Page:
Vigee LeBrun's arch-rival was a woman painter named Madame Labille Guiard. They were admitted to the Academie Royale on the same day. For the rest of the decade, before the French Revolution erupted in 1789, the two women maintained their rivalry. At the time of the academy's biennial exhibitions, the bitterness they felt toward each other had reached the height of its intensity.
Vigee LeBrun painted one of her most acclaimed works in 1784. It was the portrait of Marie-Gabrielle de Gramont, Duchess of Caderousse. That was the same year she suffered a miscarriage, and painted only five portraits. Her usual output far exceeded that. The portrait was shown at the Salon of 1785 to much acclaim and became one of the artist's most celebrated works. In her memoirs, written fifty years later, Vigee LeBrun recalled the painting. "As I detested the female style of dress then in fashion, I bent all my efforts upon rendering it a little more picturesque, and was delighted when, after getting the confidence of my models, I was able to drape them according to my fancy. Shawls were not yet worn, but I made an arrangement with broad scarfs lightly intertwined around the body and on the arms, which was an attempt to imitate the beautiful drapings of Raphael and Domenichino … I could not endure powder … persuaded the Duchess to put none on for her sittings."
Thrived in Exile
Vigee LeBrun was not immune to the anxious rumbling that became the French Revolution. What had begun on that fateful night of July 14, 1789, erupted further when mobs stormed the palace at Versailles on the following October 6. Vigee LeBrun had been in disfavor for her association with Marie Antoinette for some time and was considered to be a royal sympathizer. In her article in Antiques, Bischoff described the dramatic escape the artist made that night. "Vigee LeBrun escaped with her daughter, Julie, and a governess by public coach from Paris to Lyons and over the Alps to Italy. She left Paris disguised as a working woman, terrified of being recognized, since her self-portrait had been exhibited at the Academie Royale salon only two months earlier." During the next twelve years in exile, Vigee LeBrun traveled to Italy, Austria, and then to St. Petersburg, Russia, where she stayed six years, before going to England. The fame that came to her during the previous decade had preceded her. She was best-known as a painter of French women, one who had even managed to make Marie Antoinette look stunningly beautiful and loving.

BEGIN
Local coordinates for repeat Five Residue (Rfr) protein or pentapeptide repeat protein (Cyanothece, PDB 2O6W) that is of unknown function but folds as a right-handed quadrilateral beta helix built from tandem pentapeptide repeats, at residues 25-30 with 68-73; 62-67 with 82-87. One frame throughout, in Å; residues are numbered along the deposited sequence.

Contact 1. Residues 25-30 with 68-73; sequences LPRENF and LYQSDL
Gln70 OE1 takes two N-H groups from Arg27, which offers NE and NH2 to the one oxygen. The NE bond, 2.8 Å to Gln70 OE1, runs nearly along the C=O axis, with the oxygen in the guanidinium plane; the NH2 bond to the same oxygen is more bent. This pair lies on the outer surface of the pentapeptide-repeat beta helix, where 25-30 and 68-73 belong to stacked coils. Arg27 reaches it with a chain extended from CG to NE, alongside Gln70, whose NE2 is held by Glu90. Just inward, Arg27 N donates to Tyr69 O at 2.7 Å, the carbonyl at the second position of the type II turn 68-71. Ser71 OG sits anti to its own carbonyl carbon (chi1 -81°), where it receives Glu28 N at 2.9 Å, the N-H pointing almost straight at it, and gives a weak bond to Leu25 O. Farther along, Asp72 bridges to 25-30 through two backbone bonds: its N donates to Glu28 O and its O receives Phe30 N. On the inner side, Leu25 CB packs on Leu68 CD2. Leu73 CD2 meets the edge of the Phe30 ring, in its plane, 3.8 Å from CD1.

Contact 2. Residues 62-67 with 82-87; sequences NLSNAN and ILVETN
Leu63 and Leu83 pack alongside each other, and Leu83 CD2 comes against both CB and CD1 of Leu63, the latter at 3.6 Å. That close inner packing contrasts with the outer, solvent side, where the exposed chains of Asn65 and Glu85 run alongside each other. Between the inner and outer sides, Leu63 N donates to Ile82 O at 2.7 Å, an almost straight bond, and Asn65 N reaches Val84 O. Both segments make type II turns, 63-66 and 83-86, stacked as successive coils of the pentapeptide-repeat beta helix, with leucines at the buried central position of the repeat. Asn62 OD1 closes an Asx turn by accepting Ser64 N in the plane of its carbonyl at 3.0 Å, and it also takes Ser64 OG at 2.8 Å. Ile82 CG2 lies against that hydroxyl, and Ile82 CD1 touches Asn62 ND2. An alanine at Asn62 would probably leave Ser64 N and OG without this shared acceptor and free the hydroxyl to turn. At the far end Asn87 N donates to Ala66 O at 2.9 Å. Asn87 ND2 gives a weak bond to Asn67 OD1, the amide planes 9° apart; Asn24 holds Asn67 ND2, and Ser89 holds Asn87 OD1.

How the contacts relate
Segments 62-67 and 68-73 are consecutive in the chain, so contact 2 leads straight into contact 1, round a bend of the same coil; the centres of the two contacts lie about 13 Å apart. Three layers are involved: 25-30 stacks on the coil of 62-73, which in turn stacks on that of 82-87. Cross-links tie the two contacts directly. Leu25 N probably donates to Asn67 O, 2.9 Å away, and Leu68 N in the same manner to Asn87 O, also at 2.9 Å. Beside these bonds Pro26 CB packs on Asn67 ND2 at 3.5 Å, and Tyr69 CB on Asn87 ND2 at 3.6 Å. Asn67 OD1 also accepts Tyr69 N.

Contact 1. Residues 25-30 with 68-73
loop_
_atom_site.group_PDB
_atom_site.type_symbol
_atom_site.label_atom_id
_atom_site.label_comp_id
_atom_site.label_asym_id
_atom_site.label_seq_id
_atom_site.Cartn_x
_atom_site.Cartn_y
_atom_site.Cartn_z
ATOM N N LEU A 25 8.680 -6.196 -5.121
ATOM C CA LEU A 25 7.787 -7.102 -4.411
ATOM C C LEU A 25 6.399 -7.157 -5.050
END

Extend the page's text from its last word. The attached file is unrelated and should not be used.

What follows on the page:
Her reputation during her years abroad enabled Vigee LeBrun to amass a second fortune. Her husband divorced her in order to protect his own French citizenship. Yet, Vigee LeBrun managed to retain control of her money. In Rome she reacquainted herself with members of the French nobility who had fled into exile. In Naples she met and painted a portrait of Countess Skarvonsky, the beautiful niece and mistress of the Russian prince, Potemkin. In Russia, Vigee LeBrun was a favorite of Empress Catherine II. However, when a portrait of the Empress' granddaughters did not please her, royal patronage was withdrawn. Still, Vigee LeBrun managed to charm the rest of St. Petersburg society.
Vigee LeBrun's French citizenship was restored in 1802. She was then able to return for a brief visit to Paris, but soon moved to London. There she painted such noteworthy figures as Lord Byron and the Prince of Wales. Vigee LeBrun reportedly disliked London, yet found such support there she decided to stay. Among the circle of French exiles, Vigee LeBrun continued to enjoy the exclusive privileges of a wealthy lifestyle. In 1805, at the age of 50, she returned permanently to France.